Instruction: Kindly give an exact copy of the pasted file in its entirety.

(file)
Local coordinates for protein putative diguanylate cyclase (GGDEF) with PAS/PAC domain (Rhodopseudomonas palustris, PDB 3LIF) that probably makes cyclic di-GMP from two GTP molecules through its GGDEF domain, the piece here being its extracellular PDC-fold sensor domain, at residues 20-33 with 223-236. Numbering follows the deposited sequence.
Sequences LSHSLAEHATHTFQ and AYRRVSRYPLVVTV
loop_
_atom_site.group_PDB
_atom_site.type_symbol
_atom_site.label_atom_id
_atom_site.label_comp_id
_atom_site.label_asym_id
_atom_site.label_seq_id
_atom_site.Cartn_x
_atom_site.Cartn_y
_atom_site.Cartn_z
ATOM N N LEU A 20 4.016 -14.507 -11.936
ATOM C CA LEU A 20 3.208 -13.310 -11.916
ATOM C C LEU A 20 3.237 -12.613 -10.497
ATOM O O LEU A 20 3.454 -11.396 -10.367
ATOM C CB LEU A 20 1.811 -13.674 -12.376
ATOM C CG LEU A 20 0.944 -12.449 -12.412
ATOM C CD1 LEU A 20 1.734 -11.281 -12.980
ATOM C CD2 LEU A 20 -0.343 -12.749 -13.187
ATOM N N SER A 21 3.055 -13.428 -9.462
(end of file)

Local coordinates for protein putative diguanylate cyclase (GGDEF) with PAS/PAC domain (Rhodopseudomonas palustris, PDB 3LIF) that probably makes cyclic di-GMP from two GTP molecules through its GGDEF domain, the piece here being its extracellular PDC-fold sensor domain, at residues 20-33 with 223-236. Numbering follows the deposited sequence.
Sequences LSHSLAEHATHTFQ and AYRRVSRYPLVVTV
loop_
_atom_site.group_PDB
_atom_site.type_symbol
_atom_site.label_atom_id
_atom_site.label_comp_id
_atom_site.label_asym_id
_atom_site.label_seq_id
_atom_site.Cartn_x
_atom_site.Cartn_y
_atom_site.Cartn_z
ATOM N N LEU A 20 4.016 -14.507 -11.936
ATOM C CA LEU A 20 3.208 -13.310 -11.916
ATOM C C LEU A 20 3.237 -12.613 -10.497
ATOM O O LEU A 20 3.454 -11.396 -10.367
ATOM C CB LEU A 20 1.811 -13.674 -12.376
ATOM C CG LEU A 20 0.944 -12.449 -12.412
ATOM C CD1 LEU A 20 1.734 -11.281 -12.980
ATOM C CD2 LEU A 20 -0.343 -12.749 -13.187
ATOM N N SER A 21 3.055 -13.428 -9.462